The Childhood Obesity Epidemic (continued)
- Written by Kateri Kane Kateri Kane
- Published: 17 September 2014 17 September 2014
In our last blog we discussed the possible causes for childhood obesity and why it is such a huge issue. In this blog we will discuss possible solutions for the obesity epidemic.
So what can be done to help prevent childhood obesity? It is important to understand that some children may be more prone to gaining extra weight due to family history including genetics, slower metabolism, and family eating habits. Steps can be taken from the point of infancy to help reduce the risk of childhood obesity. The World Health Organization has an infant growth chart which helps you track your baby’s growth. This can give helpful insight if a parent is concerned that an infant is not getting enough to eat because the child is being fussy, thus reducing overfeeding.
Obesity is often a result of too few calories being expended for the amount being consumed. Therefore, for children it is important to promote a balance of healthy activity and food consumption. Americans are consuming 30 times the amount of sugar that they were 300 years ago. Sugar, including high fructose corn syrup found in soft drinks, is addictive thus resulting in more and more consumption. Processed and fast foods are also an unhealthy choice and increase the risk of developing obesity. The following list provided by the American Academy of Pediatrics gives suggestions for improving your child’s eating habits and activity level.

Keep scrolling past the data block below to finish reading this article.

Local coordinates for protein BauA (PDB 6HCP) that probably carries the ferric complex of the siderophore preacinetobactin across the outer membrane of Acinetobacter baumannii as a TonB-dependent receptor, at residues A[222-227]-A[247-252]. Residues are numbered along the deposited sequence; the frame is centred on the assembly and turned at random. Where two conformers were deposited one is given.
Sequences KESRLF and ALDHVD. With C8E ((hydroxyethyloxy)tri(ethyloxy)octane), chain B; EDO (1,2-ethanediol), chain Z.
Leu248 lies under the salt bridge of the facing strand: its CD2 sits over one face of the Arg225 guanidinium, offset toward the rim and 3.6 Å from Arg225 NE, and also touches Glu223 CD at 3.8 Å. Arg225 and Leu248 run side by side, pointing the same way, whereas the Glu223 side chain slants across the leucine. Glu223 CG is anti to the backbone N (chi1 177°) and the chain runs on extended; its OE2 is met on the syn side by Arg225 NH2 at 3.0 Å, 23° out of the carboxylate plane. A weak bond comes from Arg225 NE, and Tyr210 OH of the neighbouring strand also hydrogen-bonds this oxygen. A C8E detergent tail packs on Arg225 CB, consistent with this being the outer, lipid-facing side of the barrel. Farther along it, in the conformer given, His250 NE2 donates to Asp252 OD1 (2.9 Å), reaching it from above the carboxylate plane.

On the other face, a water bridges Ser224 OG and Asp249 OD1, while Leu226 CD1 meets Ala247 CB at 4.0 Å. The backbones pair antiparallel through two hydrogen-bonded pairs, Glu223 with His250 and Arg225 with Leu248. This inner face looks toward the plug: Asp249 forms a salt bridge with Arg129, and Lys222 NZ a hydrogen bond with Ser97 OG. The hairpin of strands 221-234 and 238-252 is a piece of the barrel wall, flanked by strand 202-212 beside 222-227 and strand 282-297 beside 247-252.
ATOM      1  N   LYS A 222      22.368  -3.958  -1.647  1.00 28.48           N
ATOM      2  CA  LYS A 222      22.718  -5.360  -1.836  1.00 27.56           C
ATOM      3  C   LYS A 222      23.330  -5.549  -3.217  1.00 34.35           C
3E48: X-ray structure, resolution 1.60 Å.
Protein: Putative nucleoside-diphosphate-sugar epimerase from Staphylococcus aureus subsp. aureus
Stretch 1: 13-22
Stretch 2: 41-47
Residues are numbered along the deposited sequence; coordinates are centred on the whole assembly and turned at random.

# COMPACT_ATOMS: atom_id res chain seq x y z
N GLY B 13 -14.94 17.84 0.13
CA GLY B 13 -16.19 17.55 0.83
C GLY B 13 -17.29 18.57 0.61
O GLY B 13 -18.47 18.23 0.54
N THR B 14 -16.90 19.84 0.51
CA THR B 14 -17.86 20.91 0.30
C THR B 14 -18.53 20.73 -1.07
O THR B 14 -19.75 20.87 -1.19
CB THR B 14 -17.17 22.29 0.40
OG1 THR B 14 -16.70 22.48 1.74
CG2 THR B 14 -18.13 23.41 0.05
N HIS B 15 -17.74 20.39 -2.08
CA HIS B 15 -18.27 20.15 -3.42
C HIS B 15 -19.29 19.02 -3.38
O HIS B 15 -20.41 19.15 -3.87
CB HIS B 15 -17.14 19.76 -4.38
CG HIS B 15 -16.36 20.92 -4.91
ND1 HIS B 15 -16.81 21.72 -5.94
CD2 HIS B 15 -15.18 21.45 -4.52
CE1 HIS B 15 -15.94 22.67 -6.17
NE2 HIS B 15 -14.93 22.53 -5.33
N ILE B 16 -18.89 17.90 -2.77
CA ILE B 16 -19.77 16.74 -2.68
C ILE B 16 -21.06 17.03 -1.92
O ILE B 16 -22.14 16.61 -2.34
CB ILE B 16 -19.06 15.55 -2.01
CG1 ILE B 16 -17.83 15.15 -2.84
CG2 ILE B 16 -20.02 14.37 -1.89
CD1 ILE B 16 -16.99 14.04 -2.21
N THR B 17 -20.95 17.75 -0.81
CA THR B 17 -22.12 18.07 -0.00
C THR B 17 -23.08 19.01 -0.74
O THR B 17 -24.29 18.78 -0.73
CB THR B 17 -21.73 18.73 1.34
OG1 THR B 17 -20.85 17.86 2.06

- Encourage an active lifestyle at home, childcare, and school
- Talk to your pediatrician about developing healthy eating habits (ex. minimizing/eliminating juice and soda, offering a variety healthy foods like vegetables and fruits, avoiding processed foods)
- Early on encourage eating a variety of healthy foods and let your child decide when they are full – taste preferences can change over time and can take a child trying something new up to 10 times before enjoying it
- Choose nutritious snacks such as vegetables, fruits, low-fat dairy foods, and whole grains
- Have your child sit at the table and turn off the TV while eating, including family meal time – excessive TV viewing takes away from physical activity, commercials can lead to craving unhealthy foods, and kids tend to eat more when watching TV
- Keep open communication throughout the school year
- Family walks help with communication and physical activity
Remember that children observe more than you realize. Parental habits often carry over to their children. So, if you as a parent lead a healthy lifestyle of physical activity and healthy eating, your child will more likely follow that path.